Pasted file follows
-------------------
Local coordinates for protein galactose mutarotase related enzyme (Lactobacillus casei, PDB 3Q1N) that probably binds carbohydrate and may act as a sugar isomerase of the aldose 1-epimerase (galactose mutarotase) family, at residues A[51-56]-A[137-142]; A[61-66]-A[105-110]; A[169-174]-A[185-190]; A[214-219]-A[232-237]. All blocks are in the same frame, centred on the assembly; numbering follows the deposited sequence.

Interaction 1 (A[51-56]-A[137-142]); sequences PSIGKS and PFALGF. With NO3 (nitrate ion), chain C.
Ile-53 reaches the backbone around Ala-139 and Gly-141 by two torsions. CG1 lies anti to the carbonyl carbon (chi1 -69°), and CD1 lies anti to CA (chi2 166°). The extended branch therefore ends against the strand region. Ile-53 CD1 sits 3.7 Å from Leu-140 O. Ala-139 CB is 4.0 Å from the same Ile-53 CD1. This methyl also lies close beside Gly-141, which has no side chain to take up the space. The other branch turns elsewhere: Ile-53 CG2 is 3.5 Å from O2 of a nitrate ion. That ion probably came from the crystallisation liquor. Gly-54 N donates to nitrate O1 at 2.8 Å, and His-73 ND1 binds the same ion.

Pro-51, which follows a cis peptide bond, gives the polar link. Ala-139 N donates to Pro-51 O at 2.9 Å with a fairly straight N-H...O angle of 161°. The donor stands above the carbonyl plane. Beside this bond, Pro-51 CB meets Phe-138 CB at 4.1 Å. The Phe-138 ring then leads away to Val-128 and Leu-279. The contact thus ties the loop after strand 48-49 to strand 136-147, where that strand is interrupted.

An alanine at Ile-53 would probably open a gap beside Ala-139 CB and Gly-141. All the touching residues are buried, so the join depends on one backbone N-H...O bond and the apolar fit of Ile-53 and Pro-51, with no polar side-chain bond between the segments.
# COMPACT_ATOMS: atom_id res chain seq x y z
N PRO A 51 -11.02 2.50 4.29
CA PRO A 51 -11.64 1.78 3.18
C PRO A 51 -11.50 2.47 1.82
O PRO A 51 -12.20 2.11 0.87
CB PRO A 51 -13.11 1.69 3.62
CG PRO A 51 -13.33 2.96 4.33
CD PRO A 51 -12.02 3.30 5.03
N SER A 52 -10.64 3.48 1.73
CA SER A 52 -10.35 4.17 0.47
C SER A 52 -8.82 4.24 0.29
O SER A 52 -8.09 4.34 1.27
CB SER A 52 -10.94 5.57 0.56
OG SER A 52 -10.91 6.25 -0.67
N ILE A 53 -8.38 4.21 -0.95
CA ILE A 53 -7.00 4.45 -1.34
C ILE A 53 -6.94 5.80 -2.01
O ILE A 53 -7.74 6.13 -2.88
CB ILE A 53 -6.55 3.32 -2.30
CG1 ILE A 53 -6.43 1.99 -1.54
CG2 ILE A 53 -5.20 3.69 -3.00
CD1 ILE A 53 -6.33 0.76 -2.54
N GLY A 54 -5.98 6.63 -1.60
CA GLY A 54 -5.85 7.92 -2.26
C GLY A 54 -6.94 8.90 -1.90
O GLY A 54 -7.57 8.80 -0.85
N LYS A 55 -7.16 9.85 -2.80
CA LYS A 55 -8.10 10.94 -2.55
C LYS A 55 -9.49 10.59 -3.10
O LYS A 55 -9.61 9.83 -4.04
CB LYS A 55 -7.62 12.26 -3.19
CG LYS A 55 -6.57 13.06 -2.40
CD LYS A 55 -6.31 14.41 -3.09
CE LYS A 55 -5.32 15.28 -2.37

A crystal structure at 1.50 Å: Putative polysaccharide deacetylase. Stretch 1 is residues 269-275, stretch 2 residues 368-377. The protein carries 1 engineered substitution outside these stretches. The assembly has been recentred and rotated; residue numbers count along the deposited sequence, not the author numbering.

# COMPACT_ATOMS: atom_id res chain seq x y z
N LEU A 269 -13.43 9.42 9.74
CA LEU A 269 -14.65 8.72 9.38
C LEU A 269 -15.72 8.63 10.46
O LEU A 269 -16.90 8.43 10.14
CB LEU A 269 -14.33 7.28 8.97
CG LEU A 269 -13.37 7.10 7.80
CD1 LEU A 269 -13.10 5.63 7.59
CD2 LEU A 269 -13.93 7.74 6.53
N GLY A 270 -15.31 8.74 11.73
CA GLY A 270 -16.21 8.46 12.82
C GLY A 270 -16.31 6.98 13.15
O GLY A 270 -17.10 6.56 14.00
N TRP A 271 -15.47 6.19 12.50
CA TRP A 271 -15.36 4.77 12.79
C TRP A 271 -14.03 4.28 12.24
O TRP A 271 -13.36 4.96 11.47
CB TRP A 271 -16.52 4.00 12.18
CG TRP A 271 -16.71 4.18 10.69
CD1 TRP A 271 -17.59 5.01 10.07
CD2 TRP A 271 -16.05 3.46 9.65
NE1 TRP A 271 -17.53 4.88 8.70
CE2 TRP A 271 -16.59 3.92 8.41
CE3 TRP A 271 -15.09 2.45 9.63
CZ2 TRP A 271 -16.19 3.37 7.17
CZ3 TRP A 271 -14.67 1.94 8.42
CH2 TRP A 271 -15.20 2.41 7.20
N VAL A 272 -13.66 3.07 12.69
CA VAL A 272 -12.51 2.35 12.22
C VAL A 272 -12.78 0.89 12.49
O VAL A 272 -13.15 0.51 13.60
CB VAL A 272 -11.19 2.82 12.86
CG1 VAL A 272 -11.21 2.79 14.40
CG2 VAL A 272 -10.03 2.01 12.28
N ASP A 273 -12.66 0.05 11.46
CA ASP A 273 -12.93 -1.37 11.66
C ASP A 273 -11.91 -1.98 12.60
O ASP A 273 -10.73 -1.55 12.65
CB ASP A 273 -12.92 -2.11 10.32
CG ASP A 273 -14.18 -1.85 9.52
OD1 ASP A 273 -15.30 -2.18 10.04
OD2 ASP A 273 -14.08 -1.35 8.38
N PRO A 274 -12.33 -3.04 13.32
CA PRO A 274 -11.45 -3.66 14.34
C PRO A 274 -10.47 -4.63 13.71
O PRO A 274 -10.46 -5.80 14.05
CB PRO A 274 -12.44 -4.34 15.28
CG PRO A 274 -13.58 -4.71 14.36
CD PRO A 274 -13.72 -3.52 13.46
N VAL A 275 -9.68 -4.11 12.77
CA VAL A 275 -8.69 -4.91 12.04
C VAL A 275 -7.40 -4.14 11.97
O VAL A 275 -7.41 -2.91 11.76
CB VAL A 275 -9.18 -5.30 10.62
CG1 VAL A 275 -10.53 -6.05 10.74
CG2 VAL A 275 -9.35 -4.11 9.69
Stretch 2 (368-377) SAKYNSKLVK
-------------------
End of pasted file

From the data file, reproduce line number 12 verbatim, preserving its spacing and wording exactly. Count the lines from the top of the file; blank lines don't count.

CG PRO A 51 -13.33 2.96 4.33